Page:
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Sex Ed

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Heather M

on 20 June 2013

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Transcript of Sex Ed

Sex Education
Your opinion...
What the parents, students,
teachers, and
government are saying
about how sex should be taught
in schools
Only teaching abstinence
to students
Comprehensive Sex Education
Analogy of drunk driving and safe sex
2005- showed 47% of high school students were sexually active and 34% said they didn't use a condom
Friends with benefits
School in Philadelphia offering condoms and sex education
Abstinence-only is outdated
Informed decisions
Analogy of washing hands and safe sex
How other countries are
their students about sex
US compared to France, Germany, and Netherlands
Similar to US
Teachers feel uncomfortable and uneasy
12-15 year olds learn from media and friends
UK teen prenancy and STI rate is one of the highest in Western Europe

Advanced comprehensive sex education classes
Begin in kindergarten/1st grade- mostly biological
1990s- sex ed classes reduced
2000s- sex ed classes increased again
Study shows that more classes bring higher knowledge on quiz scores
There is not enough research to draw conclusions about the effectiveness of abstinence programs

According to a 2-year study conducted by the American Academy of Pediatrics and published in April 2006, 12-14 yr old teens exposed to sexual content through music, movies, television, and magazines are twice as likely to become sexually active within 2 years

In a 2007 public opinion poll, 90% of the respondents supported the idea of providing more education to teens, parents, and young adults in their 20s and 30s that encourages them to take sex, pregnancy and family formation seriously; stresses personal responsibility and respectful relationships; and includes extensive information about contraception

Virginity pledges of no sex before marriage have mixed results. Research shows that these pledges may delay intercourse for some adolescents for an average of 18 months.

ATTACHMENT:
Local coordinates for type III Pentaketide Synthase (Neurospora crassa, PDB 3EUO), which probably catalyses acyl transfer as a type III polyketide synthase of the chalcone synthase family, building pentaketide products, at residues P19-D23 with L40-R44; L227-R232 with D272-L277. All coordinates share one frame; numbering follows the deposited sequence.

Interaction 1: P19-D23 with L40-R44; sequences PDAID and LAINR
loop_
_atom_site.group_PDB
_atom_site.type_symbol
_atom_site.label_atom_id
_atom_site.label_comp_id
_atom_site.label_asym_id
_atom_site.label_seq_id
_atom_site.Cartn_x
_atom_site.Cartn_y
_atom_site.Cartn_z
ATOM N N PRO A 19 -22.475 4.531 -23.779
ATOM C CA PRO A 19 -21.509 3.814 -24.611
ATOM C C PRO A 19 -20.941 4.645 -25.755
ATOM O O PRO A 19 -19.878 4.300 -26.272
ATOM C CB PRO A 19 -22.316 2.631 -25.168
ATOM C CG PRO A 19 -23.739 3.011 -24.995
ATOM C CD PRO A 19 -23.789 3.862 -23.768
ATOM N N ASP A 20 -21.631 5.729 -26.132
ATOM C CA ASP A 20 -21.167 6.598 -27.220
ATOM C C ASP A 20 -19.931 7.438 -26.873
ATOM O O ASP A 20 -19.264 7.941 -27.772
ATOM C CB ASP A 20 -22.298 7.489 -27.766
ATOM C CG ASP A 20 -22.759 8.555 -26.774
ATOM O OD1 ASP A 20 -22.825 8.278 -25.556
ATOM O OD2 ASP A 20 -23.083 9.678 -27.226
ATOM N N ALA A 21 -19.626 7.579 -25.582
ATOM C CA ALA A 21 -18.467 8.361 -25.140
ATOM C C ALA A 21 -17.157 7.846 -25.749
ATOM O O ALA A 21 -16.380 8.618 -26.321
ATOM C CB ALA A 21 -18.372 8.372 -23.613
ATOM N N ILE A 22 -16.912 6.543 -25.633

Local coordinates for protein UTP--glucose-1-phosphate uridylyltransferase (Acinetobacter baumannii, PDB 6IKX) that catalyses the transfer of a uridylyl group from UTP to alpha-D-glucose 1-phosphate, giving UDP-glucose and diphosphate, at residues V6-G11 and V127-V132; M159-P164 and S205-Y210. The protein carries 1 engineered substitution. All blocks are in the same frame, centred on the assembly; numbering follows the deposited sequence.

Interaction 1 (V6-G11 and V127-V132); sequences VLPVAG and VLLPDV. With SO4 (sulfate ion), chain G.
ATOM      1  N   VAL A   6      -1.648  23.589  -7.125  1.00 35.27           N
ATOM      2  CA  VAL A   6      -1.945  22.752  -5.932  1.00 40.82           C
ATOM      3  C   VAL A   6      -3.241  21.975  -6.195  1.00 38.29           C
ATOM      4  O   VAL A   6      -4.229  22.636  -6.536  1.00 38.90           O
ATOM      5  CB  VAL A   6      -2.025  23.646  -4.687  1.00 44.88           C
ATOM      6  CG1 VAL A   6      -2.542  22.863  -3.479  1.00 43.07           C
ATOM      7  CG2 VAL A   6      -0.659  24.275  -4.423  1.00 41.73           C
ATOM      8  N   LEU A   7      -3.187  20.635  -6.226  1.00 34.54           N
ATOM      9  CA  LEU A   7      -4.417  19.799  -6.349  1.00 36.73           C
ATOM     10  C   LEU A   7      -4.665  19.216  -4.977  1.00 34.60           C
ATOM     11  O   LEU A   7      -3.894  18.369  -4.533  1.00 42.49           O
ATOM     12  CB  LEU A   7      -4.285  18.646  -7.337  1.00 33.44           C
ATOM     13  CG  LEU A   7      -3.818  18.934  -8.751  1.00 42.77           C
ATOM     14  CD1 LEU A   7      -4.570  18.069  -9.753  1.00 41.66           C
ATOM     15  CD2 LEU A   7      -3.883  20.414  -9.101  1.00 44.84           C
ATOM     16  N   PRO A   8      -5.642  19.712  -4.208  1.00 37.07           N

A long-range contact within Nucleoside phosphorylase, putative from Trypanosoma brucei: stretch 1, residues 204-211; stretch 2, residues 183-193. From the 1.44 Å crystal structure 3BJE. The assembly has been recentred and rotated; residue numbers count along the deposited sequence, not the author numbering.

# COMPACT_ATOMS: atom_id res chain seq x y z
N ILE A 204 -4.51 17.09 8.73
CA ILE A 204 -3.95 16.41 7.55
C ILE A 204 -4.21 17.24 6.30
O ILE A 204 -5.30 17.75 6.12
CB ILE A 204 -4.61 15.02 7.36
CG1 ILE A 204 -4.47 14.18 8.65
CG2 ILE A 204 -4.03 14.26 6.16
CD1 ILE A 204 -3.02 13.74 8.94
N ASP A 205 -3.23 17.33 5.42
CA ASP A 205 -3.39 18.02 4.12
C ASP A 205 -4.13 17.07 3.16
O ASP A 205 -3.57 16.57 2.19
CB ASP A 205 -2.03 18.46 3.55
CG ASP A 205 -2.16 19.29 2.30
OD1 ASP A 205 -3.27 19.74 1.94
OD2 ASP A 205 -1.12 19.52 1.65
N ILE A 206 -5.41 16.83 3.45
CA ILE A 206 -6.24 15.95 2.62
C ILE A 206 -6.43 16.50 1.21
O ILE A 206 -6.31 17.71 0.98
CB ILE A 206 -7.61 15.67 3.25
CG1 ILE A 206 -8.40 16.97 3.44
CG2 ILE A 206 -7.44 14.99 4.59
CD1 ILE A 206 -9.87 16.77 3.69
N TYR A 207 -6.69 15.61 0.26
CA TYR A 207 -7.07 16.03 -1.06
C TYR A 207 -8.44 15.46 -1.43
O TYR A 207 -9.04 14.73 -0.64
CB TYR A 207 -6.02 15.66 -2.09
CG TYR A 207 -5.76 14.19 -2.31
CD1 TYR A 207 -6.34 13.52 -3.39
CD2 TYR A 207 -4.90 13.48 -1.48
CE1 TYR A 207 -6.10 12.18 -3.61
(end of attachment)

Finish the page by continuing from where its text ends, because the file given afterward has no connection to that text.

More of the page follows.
However, these same adolescents are less likely to use contraception when they do become sexually active.

“In the USA, comprehensive sex education generally has much more limited scope; abstinence as positive choice, with (sometimes reluctant) teaching about contraception and avoidance of sexually transmitted infections (STIs) when sexually active.”
- Osmo Kontula

Survey collected in 2000 and 2006

Sexual health quiz
- 75 questions

Childhood and puberty (10 Questions)
Structure and function of sexual organs (14 Questions)
Masturbation (5 Questions)
Sexual intercourse (9 Questions)
Pregnancy (10 Questions)
Contraception (15 Questions)
STIS/STDS (9 Questions)

Scores increased with increased class time
15 million+ Americans are infected with an STD each year, and 1 in 4 new cases of STDs occur among teenagers. The costs associated with diagnosing and treating STDs total $8 billion+ each year

Teaching teens comprehensively about sex encourages them to do it; “how to” course

Condoms and birth control are not effective

Say “no”

Student's Opinion

Feel that the need for a class is great
Should be offered in Junior High or early in High School
Class should be optional but recommended
That a female and a male teacher should teach the class
Boys and girls should be in one classroom together
Class should be 1 part lecture, 2 parts discussion, which should be lead by the teacher in a scientific matter
A social-studies class on marriage should be separate and offered later in high school
Class should include sexual education as well as STD and or HIV/AIDs education
Class should not be based on Abstinence-only approach

Government's Opinion

In 1982, federal financial support for abstinence-only education began with the Family Life Act
In 1996, congress authorized 501(b) of Title V of the Social Security Act, providing $50 million a year in funding for state initiatives with abstinence-only programs
From 1995-2004, annual funding increased from $80 million to $204 million
Statistics show that abstinence-only education is not stopping American teens from engaging in sexual activity
President Obama pledged to eliminate abstinence-only programs in favor of comprehensive sex education
In his 2010 budget he proposed $178 million for comprehensive sex education
Including a program called the Teen Pregnancy Prevention Initiative
Which supports evidence-based models of sexual education and eliminates funding for abstinence-only programs

Parent's Opinion

Upon looking at the studies the results were generally the same, the vast majority of parents are “okay” with their child taking a sexual education class
While approximately 15% of those parents will actually thank the school for doing so
Making the class optional/voluntary will increase these percent's
A small percent of parents in all studies are against their child being in a sexual education class
Reasons were generally:
- They felt child was not mature enough to discuss material
- That the material was to vulgar to be discussed to in schools
- That abstinence-only or vis-versa should be the method of educating

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